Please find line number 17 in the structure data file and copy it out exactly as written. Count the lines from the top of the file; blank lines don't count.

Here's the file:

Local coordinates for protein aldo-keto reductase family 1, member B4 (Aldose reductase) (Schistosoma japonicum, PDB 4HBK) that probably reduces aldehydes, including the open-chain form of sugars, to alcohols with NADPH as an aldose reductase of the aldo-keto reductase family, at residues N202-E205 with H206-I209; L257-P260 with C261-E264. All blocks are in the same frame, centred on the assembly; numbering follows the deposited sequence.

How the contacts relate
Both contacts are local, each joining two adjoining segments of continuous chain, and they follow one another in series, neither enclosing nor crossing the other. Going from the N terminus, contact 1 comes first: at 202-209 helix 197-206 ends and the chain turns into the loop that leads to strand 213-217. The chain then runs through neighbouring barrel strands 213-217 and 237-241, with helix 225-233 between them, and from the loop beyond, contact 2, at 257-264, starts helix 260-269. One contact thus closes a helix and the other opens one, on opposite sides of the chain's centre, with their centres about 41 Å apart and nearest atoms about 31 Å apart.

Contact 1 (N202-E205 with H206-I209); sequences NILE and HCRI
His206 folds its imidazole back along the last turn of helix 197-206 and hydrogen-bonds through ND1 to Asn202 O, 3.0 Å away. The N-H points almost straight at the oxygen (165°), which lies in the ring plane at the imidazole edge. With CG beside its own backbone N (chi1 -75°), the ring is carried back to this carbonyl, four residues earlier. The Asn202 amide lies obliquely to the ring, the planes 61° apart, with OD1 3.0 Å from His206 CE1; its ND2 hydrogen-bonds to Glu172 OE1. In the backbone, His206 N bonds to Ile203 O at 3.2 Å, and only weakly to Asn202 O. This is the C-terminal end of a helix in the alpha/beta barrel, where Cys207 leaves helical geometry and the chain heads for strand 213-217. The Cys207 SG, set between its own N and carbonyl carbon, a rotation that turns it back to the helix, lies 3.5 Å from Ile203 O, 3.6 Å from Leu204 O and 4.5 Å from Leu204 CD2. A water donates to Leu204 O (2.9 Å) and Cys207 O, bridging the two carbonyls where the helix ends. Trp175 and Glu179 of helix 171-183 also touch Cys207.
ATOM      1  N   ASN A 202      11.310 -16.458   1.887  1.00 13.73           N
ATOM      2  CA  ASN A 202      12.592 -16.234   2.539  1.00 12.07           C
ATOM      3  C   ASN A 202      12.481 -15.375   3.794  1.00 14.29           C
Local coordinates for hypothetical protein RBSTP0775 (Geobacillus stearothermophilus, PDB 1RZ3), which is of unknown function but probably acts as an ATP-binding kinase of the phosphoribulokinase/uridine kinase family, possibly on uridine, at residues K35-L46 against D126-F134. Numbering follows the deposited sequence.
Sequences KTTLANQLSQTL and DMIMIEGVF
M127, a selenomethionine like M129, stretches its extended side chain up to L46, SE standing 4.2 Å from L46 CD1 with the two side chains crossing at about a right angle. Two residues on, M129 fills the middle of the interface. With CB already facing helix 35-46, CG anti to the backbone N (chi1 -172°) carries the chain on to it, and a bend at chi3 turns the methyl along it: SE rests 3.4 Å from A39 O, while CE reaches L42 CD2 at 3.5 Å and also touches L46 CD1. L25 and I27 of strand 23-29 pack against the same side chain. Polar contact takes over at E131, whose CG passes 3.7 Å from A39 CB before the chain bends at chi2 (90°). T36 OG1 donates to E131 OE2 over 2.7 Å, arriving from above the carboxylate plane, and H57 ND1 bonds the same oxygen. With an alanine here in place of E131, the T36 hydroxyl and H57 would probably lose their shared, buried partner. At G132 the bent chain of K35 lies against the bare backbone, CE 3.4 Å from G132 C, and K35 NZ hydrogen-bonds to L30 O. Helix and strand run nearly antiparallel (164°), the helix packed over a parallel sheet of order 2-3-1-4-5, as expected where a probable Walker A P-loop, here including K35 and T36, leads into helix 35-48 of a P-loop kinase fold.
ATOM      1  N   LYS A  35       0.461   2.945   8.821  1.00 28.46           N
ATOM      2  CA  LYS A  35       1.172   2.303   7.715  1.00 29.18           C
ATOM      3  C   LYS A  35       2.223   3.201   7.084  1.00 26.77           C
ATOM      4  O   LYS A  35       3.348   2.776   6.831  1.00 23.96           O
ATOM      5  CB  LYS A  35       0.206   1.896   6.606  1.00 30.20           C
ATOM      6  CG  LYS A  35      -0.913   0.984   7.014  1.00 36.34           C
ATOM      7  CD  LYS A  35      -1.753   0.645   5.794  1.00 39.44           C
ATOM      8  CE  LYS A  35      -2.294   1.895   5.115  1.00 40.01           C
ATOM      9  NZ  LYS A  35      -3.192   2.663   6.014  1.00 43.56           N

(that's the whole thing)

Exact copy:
ATOM      6  CG  LYS A  35      -0.913   0.984   7.014  1.00 36.34           C